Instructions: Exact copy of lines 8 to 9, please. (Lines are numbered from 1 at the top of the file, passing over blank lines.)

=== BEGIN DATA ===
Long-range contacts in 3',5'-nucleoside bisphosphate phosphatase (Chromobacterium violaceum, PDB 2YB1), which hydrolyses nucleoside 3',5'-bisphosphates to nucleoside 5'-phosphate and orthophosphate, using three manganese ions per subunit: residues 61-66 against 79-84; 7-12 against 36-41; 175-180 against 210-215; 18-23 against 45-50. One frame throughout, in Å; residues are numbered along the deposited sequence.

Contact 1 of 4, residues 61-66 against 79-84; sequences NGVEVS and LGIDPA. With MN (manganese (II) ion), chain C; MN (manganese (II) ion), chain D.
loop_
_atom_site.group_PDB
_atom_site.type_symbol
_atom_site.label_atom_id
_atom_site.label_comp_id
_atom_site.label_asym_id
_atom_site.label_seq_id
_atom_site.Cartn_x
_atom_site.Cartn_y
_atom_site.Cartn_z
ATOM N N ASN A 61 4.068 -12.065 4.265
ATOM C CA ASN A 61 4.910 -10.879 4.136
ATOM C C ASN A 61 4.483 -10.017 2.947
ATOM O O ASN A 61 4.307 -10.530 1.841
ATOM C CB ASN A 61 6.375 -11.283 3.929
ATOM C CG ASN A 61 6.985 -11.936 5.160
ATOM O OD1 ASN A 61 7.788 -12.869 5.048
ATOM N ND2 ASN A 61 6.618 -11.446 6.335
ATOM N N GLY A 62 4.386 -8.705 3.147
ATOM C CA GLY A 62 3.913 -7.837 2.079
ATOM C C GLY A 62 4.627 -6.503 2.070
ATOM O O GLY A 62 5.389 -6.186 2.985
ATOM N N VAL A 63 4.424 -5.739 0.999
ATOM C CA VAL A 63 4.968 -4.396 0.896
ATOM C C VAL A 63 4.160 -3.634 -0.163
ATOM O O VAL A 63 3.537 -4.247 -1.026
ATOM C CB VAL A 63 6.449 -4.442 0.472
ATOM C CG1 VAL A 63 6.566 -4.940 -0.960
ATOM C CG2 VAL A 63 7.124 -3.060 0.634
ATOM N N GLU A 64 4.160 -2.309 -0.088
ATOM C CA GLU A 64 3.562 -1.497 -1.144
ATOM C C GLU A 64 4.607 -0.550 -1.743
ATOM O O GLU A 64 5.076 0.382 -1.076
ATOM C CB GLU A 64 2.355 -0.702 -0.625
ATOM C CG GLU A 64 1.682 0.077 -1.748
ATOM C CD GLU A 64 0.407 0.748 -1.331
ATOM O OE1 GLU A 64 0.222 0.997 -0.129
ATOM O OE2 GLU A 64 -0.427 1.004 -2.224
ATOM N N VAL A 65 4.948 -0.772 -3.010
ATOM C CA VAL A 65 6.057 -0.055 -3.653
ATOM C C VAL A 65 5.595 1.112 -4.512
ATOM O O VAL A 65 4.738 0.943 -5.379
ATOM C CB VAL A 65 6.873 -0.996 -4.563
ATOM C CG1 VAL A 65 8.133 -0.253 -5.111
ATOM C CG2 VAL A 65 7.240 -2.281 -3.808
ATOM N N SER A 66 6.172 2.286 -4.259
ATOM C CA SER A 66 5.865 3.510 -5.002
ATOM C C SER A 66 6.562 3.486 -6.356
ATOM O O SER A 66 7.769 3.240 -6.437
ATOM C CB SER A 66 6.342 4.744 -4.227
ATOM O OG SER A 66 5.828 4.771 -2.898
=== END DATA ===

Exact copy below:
_atom_site.label_asym_id
_atom_site.label_seq_id